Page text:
Volunteering at commencement
Through her increased international involvement, Tammy is a perfect example of what an M.P.H. can accomplish for health professionals. She stays actively involved with the UAA program and, most recently, returned for the hooding ceremonies this past weekend, honoring the latest class of M.P.H. students from UAA.
The Saturday hooding ceremony is a specific recognition for graduate students, and supplements UAA's full commencement on Sunday. At the ceremony, each college selects one alumnus to assist the newest crew of graduates, and the College of Health tapped Tammy to be their honorary hooding 'angel' for the class of 2014.
"I was honored to be asked to be an 'angel' at this year's hooding ceremony," Tammy said. After a two-year crush of constant studying, Tammy's hooding ceremony, and the finish line it represented, was a major accomplishment. "My ceremony was one of the highlights of my education," she said. "I'm the first in my family to have an advanced degree. It was a huge deal for me and something that I had been working towards for a long time."
Tammy calls her own hooding ceremony "a blur;" her family and friends claim to have cheered uproariously when her name was called, but she can only recall the tunnel vision of walking across the stage, the crowd muted by her focus. This time around, Tammy was able to enjoy the ceremony and soak up the event, with the spotlight and nerves shifted away from her and onto the latest class of graduates. "It brought back all the emotions I experienced at my own ceremony-the excitement, pride and relief I felt about completing my degree. I highly recommend students take advantage of this opportunity to celebrate their accomplishments," Tammy said.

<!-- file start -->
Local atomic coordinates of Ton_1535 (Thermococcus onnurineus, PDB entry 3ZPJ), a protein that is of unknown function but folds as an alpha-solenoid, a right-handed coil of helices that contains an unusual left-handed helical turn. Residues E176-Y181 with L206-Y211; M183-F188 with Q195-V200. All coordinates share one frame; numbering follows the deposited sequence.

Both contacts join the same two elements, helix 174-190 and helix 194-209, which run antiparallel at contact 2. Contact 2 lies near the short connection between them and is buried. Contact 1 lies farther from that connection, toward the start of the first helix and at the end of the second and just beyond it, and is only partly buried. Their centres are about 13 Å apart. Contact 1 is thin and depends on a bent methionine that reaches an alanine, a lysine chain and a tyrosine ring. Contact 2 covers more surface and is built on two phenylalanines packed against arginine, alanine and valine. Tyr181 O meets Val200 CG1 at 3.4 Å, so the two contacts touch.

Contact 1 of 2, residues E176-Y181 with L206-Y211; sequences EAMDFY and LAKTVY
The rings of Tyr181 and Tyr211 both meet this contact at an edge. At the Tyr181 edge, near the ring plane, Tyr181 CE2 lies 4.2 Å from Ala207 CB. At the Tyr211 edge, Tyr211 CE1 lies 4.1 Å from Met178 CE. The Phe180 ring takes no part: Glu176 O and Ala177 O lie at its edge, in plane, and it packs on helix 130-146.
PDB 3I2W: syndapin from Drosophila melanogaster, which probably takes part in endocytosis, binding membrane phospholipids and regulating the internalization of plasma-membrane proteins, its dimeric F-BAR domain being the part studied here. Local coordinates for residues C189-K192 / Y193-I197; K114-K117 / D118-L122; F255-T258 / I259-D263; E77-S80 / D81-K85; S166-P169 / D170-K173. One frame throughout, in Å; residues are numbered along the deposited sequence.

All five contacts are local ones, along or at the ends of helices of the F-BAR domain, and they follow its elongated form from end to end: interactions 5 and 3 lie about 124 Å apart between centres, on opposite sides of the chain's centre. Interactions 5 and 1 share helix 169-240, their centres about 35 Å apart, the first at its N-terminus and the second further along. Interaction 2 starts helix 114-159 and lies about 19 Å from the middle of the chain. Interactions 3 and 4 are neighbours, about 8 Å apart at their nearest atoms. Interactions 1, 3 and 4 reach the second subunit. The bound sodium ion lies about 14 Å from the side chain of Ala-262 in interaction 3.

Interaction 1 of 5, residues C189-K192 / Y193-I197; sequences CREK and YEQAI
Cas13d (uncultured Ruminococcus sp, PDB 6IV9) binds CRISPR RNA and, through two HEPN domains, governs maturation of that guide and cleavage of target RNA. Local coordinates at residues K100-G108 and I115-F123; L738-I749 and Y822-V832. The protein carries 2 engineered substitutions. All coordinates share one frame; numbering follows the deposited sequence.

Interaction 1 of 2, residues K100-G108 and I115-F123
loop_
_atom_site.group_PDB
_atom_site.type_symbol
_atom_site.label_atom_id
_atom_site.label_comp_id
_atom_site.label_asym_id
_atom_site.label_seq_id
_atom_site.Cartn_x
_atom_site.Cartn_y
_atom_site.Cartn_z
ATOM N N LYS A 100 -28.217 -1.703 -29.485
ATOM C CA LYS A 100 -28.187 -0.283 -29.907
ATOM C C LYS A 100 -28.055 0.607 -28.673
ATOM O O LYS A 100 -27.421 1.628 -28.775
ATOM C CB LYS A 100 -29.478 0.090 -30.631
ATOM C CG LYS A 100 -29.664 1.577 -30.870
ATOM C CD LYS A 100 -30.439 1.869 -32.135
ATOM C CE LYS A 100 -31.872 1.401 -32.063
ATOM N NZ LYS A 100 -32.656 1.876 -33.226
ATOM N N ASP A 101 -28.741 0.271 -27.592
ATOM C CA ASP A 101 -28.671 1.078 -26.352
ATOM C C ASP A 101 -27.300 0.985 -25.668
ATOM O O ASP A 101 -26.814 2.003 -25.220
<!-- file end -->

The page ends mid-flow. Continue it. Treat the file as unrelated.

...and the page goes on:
Even though she's finished with the busy years balancing full-time student with full-time professional, she still stays aggressively involved. She has taught undergraduate public health courses and been a member of the M.P.H. Admissions Committee, she's served on various health associations both nationally and internationally, and she helps edit the M.P.H. alumni newsletter (the latest issue is available here). Volunteering at this year's commencement was just a drop in the bucket.
"I appreciate the opportunity to give back to the program that has given me so much," Tammy said of her motivation to stay involved. "I use the education I received in my job every day and it has provided me with opportunities I never anticipated."
Click here to learn more about the hooding ceremony and read Tammy's advice for the class of 2014.